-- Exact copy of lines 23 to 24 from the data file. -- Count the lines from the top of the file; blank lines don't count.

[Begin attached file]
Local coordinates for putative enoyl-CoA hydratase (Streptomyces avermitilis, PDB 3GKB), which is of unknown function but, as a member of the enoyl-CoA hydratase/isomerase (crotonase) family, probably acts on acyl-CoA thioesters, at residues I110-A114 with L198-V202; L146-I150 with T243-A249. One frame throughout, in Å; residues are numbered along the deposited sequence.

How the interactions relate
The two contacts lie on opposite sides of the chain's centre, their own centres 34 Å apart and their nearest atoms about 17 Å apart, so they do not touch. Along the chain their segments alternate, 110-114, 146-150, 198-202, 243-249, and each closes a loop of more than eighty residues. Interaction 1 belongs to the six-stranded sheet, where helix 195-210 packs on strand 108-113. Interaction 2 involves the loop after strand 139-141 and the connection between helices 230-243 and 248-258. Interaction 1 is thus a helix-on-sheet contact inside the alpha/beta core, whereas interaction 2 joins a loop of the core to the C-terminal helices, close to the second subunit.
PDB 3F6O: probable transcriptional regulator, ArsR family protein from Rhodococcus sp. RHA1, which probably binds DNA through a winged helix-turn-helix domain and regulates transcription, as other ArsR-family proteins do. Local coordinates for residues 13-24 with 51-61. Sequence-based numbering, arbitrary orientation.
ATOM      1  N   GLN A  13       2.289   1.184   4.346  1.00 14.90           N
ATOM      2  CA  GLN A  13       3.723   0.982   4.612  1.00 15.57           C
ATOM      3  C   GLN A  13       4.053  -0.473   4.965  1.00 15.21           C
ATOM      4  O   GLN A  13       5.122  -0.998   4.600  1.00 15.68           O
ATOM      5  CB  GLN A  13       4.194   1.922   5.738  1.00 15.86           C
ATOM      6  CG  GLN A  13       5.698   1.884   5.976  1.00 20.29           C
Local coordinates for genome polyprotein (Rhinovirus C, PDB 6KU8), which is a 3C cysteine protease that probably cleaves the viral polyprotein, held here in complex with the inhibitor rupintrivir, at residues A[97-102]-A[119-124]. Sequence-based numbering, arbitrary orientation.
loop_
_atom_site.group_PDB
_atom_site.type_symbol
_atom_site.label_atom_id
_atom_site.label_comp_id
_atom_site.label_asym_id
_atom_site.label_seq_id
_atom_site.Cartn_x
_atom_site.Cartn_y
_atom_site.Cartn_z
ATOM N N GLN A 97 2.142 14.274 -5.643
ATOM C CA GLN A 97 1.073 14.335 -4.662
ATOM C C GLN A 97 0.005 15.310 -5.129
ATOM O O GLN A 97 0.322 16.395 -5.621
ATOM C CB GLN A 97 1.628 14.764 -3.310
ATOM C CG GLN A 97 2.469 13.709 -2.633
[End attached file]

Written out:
ATOM C CA GLN A 97 1.073 14.335 -4.662
ATOM C C GLN A 97 0.005 15.310 -5.129